The death of Kobe Bryant is still a bit hard for many people to comprehend. One of the most popular sports stars of all-time was here one minute, and then he wasn't, and so many people were fans that they're still dealing with the loss. One of those people who found herself having trouble with the whole idea of Kobe Bryant being gone was Billie Eilish, who performed for the In Memoriam segment of last night's Oscar telecast.
Kobe Bryant co-produced the Oscar winning animated short Dear Basketball in 2018, and so, was part of the Academy as much as any of the other names, big and small, that were celebrated last night. His was the first name we saw during the tribute, and Billie Elish told ET that every time she saw him while rehearsing her song, a cover of the Beatles tune "Yesterday," she was shocked by his passing all over again. According to Eilish...
Billie Eilish's comments are probably echoed by fans all over the world. It only been two weeks since Bryant, his daughter, and seven others died in the helicopter crash in Southern California. While that might be long enough for many to move on from a celebrity death, it does seem that Kobe Bryant's death feels different for a lot of people. Billie Elish had plenty of opportunity to come to terms with it, seeing his picture as part of rehearsing for the tribute, and yet, even with that it seems the whole thing was still shocking.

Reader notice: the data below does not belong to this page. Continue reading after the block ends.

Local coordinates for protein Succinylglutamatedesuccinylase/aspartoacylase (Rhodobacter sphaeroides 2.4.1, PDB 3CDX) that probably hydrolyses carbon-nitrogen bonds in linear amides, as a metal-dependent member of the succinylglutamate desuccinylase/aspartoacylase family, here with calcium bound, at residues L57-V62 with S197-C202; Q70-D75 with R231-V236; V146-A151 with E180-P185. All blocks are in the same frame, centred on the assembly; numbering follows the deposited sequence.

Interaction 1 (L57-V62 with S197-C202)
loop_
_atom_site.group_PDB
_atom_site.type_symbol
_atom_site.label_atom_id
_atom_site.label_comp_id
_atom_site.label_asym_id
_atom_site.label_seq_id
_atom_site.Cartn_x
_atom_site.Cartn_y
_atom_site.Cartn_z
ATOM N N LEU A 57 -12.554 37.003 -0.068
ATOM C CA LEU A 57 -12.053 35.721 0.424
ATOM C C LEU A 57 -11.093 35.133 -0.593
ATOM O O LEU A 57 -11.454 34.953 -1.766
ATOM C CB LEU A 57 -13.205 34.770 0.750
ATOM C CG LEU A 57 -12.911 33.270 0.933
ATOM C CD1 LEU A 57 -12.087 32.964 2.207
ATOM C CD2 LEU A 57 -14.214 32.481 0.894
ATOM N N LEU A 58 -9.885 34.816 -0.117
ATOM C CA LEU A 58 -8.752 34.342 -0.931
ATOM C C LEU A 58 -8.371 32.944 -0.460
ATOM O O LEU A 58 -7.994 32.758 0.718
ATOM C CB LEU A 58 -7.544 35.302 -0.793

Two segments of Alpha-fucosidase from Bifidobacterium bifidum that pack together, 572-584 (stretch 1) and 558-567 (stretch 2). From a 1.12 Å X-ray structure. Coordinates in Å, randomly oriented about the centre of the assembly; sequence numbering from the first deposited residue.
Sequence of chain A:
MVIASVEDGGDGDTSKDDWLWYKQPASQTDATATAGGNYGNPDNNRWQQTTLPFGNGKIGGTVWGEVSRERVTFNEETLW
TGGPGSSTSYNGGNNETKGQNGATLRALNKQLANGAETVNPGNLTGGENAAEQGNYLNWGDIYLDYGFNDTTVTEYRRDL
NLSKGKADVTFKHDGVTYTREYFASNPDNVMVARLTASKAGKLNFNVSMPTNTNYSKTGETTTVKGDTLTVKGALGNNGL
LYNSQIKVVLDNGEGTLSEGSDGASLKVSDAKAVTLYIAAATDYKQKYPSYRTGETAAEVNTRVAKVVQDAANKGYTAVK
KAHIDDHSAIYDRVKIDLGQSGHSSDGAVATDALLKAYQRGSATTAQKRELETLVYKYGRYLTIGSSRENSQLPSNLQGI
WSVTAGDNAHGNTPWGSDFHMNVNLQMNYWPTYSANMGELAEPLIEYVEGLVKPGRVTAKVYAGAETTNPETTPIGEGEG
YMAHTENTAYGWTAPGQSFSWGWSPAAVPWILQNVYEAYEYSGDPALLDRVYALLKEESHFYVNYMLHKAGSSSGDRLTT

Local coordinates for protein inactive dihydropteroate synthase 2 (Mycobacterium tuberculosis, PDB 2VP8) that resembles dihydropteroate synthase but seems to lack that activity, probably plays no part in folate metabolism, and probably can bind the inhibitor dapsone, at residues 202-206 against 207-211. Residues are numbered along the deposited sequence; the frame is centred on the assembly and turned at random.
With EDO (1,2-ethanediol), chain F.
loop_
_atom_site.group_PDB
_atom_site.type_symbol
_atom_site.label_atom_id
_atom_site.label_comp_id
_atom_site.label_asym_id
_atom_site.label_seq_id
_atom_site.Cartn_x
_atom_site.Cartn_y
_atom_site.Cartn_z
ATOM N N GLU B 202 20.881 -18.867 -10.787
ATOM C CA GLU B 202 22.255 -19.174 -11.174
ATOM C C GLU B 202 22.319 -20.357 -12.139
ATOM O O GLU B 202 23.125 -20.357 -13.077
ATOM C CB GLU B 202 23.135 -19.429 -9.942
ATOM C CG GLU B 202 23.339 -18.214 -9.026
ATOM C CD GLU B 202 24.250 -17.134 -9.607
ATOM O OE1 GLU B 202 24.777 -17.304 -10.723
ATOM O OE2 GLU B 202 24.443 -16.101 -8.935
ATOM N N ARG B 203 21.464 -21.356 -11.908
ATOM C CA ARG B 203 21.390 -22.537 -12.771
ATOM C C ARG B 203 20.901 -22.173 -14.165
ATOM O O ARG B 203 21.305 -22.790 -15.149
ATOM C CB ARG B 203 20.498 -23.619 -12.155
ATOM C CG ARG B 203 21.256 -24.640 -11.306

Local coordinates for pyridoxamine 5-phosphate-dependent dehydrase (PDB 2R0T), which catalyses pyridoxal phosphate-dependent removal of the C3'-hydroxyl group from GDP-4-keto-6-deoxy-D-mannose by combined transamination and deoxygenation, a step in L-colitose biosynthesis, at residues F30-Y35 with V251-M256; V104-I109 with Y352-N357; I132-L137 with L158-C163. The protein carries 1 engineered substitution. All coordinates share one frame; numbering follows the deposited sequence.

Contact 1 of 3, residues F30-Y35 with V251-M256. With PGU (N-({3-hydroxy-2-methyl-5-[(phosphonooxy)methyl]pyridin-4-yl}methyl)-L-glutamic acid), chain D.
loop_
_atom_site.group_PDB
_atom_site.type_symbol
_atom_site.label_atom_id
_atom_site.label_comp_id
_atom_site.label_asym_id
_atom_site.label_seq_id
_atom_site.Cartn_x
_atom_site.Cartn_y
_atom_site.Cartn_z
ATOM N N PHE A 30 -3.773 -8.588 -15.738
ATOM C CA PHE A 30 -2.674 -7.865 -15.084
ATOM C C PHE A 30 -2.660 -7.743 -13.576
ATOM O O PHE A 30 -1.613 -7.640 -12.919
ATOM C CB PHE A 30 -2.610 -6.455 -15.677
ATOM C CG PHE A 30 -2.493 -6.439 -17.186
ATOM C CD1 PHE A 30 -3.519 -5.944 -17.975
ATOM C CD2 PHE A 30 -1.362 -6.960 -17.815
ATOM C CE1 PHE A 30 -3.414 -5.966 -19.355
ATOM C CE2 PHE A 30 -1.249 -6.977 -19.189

Of course, sometimes it doesn't matter how old you are, death is still shocking. While Kobe Bryant was the first name listed during the Oscars' In Memoriam tribute, the last name was Kirk Douglas who only passed away five days ago. He was 103, but when you get to be that age, I think we all just assume you're probably immortal.
You can check out the entire Oscar tribute to those that are no longer with us in the video below.
There are always far too many talents listed in this tribute every year. Many of them are names that the general public doesn't know, but they're no less important to the history of cinema, something that the Oscars are designed to celebrate. While this is a tribute that is sadly needed every year, it's always a welcome opportunity to give all those people who are now gone one final goodbye, as the industry is a darker place without them.
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